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10 Mixed Systems

LEARNING OBJECTIVES FOR THIS CHAPTER

10–1 To integrate knowledge of mechanical, electrical, thermal, and fluid systems to model physical systems made up of more than one type of element. 10–2 To model coupling transducers as ideal and nonideal devices. 10–3 To use state or input–output models to analyze performance of translational– rotational mechanical, electromechanical, and fluid mechanical systems. 10.1

INTRODUCTION

In previous chapters, various types of systems were discussed, each within its own discipline: mechanical, electrical, thermal, and fluid. However, many engineering systems consist of combinations of these elementary single-discipline system elements: electromechanical, fluid mechanical, and so on. To combine single-discipline systems, it is necessary to use coupling devices that convert one kind of energy or signal to another: mechanical to electrical, fluid to mechanical, and so on. The general term “transducer” will be used here for ideal coupling devices. In cases in which significant amounts of energy or power are involved, these coupling devices will be referred to as energy-converting transducers; when the amount of energy being transferred is minimal, they will be referred to as signal-converting transducers. Selected nonideal energy convertors, which are modeled graphically, are also discussed in terms of typical characteristic curves that have been derived from performance tests. 10.2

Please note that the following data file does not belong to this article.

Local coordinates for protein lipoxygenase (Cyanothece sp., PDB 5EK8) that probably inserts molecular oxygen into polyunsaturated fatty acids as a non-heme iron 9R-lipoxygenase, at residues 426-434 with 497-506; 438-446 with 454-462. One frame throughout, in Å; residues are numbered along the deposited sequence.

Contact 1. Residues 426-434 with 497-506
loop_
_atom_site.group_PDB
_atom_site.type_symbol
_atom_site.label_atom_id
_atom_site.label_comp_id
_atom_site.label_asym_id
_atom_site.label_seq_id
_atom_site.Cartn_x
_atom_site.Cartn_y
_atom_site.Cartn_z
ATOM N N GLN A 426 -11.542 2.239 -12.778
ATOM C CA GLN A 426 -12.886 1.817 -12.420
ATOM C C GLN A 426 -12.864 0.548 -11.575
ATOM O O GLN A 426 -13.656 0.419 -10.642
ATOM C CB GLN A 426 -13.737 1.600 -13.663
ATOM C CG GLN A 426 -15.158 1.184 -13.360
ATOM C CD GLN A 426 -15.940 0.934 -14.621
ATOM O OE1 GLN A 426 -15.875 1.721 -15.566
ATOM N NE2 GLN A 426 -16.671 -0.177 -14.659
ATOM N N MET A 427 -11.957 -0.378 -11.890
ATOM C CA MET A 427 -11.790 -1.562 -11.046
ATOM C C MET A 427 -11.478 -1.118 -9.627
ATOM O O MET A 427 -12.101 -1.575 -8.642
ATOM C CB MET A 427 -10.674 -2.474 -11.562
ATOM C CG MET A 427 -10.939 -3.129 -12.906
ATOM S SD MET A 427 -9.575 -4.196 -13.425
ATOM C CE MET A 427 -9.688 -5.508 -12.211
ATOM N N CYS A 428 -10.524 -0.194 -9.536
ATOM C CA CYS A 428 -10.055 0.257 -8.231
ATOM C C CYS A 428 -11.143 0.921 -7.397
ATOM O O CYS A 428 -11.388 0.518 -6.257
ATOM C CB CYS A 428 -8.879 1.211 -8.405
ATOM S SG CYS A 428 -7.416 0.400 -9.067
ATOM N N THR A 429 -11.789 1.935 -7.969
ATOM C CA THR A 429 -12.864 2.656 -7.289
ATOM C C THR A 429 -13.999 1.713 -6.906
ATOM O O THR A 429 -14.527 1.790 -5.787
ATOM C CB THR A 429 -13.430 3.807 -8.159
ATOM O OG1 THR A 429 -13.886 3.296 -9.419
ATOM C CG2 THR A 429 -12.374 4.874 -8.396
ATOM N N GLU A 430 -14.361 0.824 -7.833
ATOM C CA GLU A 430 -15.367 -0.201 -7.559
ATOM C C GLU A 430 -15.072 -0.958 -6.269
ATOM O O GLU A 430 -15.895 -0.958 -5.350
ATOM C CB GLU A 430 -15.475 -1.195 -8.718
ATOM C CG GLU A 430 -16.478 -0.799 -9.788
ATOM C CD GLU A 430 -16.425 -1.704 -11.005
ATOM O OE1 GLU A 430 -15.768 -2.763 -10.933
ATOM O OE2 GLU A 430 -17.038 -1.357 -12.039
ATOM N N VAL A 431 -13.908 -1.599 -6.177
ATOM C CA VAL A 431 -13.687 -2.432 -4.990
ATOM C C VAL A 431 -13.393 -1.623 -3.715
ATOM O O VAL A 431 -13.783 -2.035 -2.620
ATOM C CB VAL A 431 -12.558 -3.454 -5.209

ENERGY-CONVERTING TRANSDUCERS AND DEVICES

The energy-converting transducers introduced here are ideal in that they are lossless models that contain no energy-storage or energy-dissipation elements. When energy storage or energy dissipation is present, these effects are modeled with lumped ideal elements connected at the terminals of the ideal transducer. 10.2.1 Translational–Mechanical to Rotational–Mechanical Transducers The symbolic diagram for mechanisms that convert translational motion to rotational motion or vice versa is shown in Fig. 10.1, where n is the coupling coefficient relating output motion to input motion. 249

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n

Ω

Figure 10.1. Symbolic diagram for an ideal translationalto-rotational transducer.

Tt

The elemental equations for the transducer are  = nv,

(10.1)

nTt = Ft .

(10.2)

For the device shown, the flow of power is from left to right when the product of v Ft (and the product of Tt ) is positive, that is, whenever the through and across variables are of the same sign. Pulley-and-cable systems, lever-and-shaft mechanisms, and rack-and-gear mechanisms are examples of translational-to-rotational transducers.